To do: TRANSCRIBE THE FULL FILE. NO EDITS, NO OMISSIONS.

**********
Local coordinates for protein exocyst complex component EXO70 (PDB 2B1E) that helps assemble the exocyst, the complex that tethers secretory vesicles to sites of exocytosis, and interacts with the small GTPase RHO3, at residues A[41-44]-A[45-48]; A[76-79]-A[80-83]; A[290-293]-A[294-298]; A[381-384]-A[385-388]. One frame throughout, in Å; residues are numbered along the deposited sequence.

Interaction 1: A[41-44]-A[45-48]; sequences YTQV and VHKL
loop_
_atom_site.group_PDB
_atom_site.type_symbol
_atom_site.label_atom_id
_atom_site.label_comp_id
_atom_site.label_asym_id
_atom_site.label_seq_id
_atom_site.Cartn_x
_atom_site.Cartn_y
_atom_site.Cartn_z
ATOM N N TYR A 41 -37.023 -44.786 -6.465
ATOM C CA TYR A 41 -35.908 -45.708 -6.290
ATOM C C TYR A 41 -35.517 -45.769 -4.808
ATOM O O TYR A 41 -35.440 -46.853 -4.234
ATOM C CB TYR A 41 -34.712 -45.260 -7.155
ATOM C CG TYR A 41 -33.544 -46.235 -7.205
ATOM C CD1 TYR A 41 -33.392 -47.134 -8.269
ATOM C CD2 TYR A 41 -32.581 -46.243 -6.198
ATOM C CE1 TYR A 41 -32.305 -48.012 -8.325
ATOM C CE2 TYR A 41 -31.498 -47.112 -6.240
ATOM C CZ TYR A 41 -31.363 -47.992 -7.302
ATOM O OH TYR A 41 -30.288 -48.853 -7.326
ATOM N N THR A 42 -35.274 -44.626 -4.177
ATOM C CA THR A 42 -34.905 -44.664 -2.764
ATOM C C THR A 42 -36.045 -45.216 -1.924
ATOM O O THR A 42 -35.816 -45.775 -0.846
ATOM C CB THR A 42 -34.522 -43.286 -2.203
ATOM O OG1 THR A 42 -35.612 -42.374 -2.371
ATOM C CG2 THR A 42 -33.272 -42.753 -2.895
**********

Local coordinates for protein exocyst complex component EXO70 (PDB 2B1E) that helps assemble the exocyst, the complex that tethers secretory vesicles to sites of exocytosis, and interacts with the small GTPase RHO3, at residues A[41-44]-A[45-48]; A[76-79]-A[80-83]; A[290-293]-A[294-298]; A[381-384]-A[385-388]. One frame throughout, in Å; residues are numbered along the deposited sequence.

Interaction 1: A[41-44]-A[45-48]; sequences YTQV and VHKL
loop_
_atom_site.group_PDB
_atom_site.type_symbol
_atom_site.label_atom_id
_atom_site.label_comp_id
_atom_site.label_asym_id
_atom_site.label_seq_id
_atom_site.Cartn_x
_atom_site.Cartn_y
_atom_site.Cartn_z
ATOM N N TYR A 41 -37.023 -44.786 -6.465
ATOM C CA TYR A 41 -35.908 -45.708 -6.290
ATOM C C TYR A 41 -35.517 -45.769 -4.808
ATOM O O TYR A 41 -35.440 -46.853 -4.234
ATOM C CB TYR A 41 -34.712 -45.260 -7.155
ATOM C CG TYR A 41 -33.544 -46.235 -7.205
ATOM C CD1 TYR A 41 -33.392 -47.134 -8.269
ATOM C CD2 TYR A 41 -32.581 -46.243 -6.198
ATOM C CE1 TYR A 41 -32.305 -48.012 -8.325
ATOM C CE2 TYR A 41 -31.498 -47.112 -6.240
ATOM C CZ TYR A 41 -31.363 -47.992 -7.302
ATOM O OH TYR A 41 -30.288 -48.853 -7.326
ATOM N N THR A 42 -35.274 -44.626 -4.177
ATOM C CA THR A 42 -34.905 -44.664 -2.764
ATOM C C THR A 42 -36.045 -45.216 -1.924
ATOM O O THR A 42 -35.816 -45.775 -0.846
ATOM C CB THR A 42 -34.522 -43.286 -2.203
ATOM O OG1 THR A 42 -35.612 -42.374 -2.371
ATOM C CG2 THR A 42 -33.272 -42.753 -2.895